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What’s a “Claim” in Health Care?

In health care, claims often involve a more self-serving assertion

updated (first published 2012)ARCHIVEDArchived pages are rarely or never updated. Most featured articles on PainScience.com are updated regularly over the years, but not archived pages.
by Paul Ingraham, Vancouver, Canadabio
I am a science writer and a former Registered Massage Therapist with a decade of experience treating tough pain cases. I was the Assistant Editor of ScienceBasedMedicine.org for several years. I’ve written hundreds of articles and several books, and I’m known for readable but heavily referenced analysis, with a touch of sass. I am a runner and ultimate player. • more about memore about PainScience.com

A “claim” is any unverified assertion. But not all claims are created equal. Some claims matter more than others, and some are more dubious. In health care and health science, the stakes are high and many claims involve a lot of strikingly self-serving assertions (like “my Awesome Treatment Method™ will cure you”). If a claim could be used as a bullet-point in a sales pitch, it’s more claim-y. If it makes you (or your profession) look better, it’s more claim-y. And the claim-ier the claim, the more it needs to be backed up.

No one ever uses the word “claim” to describe their own beliefs and sales pitches, of course. It’s vocabulary for critical thinking and skepticism specifically. It identifies something often not discussed at all, and the sole point of this (tiny) article is to emphasize the kind of claim — a special sense of the word — spawned by the thorny ethical challenges of selling care to sick, hurt people. Vulnerable people. People suffering from aches and pains that are amazingly poorly understood for this late date in history.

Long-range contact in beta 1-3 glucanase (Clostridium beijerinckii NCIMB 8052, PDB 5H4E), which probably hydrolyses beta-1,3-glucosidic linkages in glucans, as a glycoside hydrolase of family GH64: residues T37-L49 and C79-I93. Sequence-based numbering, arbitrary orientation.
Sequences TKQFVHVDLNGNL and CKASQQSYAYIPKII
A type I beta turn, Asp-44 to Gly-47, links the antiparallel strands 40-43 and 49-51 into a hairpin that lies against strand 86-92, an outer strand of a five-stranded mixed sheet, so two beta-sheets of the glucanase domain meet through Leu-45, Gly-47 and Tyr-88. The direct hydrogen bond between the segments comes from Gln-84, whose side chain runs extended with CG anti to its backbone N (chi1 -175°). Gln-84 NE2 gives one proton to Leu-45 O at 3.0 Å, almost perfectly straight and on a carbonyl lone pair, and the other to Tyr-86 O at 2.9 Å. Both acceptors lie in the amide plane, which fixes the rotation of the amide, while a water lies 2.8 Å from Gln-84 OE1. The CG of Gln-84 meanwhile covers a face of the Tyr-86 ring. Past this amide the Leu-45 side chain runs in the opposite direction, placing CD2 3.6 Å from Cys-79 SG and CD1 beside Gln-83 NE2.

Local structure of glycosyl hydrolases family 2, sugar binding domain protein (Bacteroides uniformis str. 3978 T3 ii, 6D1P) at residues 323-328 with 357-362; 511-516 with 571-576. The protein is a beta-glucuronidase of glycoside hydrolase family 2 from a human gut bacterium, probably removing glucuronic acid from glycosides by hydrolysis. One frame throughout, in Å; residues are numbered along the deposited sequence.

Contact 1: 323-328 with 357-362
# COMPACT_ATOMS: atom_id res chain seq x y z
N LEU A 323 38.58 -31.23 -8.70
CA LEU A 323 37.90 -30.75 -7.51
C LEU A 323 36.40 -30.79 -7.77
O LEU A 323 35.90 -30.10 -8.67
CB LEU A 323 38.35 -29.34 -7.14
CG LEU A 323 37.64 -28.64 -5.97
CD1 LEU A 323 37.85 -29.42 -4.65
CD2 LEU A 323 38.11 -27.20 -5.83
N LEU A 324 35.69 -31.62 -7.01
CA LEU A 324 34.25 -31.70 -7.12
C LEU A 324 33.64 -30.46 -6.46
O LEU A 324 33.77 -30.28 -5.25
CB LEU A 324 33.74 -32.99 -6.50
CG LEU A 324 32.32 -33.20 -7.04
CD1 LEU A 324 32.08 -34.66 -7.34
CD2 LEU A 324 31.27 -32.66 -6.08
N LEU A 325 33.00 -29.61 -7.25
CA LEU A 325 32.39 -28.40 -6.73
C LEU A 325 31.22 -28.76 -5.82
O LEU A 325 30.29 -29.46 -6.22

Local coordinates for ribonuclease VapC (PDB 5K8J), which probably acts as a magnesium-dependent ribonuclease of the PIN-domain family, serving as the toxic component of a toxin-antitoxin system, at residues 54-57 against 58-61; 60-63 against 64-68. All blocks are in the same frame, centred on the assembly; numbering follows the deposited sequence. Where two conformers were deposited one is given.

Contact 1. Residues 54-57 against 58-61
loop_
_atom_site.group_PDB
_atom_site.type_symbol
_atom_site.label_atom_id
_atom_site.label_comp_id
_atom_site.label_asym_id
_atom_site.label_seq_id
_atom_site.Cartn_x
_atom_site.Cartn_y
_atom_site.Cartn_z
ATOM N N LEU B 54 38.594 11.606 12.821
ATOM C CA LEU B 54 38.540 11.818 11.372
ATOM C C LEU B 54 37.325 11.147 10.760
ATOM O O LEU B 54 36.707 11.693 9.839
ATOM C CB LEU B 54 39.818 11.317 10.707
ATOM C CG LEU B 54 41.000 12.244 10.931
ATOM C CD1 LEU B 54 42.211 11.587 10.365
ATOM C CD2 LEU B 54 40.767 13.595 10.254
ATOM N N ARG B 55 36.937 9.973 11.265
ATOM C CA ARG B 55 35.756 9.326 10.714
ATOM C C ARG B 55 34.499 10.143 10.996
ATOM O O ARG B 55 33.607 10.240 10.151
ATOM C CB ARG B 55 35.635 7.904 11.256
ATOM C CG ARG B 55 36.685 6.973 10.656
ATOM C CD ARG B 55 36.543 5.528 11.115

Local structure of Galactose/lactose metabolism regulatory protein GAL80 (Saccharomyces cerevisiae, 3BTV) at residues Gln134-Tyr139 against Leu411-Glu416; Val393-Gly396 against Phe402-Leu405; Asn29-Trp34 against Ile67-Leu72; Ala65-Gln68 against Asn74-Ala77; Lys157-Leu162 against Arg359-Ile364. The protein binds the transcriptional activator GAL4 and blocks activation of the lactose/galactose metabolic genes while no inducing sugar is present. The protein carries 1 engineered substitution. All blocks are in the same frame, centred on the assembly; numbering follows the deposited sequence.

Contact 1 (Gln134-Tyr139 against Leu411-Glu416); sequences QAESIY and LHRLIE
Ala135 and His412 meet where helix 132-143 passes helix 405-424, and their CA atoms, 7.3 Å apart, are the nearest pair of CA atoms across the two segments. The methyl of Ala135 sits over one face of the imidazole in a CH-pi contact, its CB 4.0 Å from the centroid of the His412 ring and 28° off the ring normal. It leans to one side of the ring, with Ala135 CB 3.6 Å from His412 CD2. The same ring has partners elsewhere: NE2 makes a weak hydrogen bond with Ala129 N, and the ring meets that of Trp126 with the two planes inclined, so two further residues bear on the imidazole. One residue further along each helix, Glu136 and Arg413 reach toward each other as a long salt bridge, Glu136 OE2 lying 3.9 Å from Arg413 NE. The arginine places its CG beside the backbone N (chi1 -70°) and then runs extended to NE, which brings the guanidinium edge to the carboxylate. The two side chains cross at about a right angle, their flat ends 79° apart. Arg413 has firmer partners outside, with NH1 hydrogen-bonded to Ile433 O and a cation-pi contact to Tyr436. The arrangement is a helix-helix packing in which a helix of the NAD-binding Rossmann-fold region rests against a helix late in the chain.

All claims need critical appraisal and independent verification, of course, but it’s much more important when it has more claim-stink and people’s health depends on it. Sagan’s classic idea that “extraordinary claims require extraordinary evidence” is not just about exotic and/or extremely implausible claims like “aliens abducted me!” or “lake monsters are real” or “I have a machine that produces more energy than it requires, defying the laws of thermodynamics!” Really? Prove it! No one has trouble seeing those kinds of claims for what they are.

But the extraordinariness of claims is, in spirit, also about more mundane but profitable claims, such as “this nutritional supplement will reduce your knee pain” or “vibrating your tissues with sound waves will accelerate your tendon healing.” These are much more common hazards than truly exotic and extreme stuff, especially in health care. They are less obvious and yet more ethically problematic than many other common types of claims.

What can be asserted without proof can be dismissed without proof.

Christopher Hitchens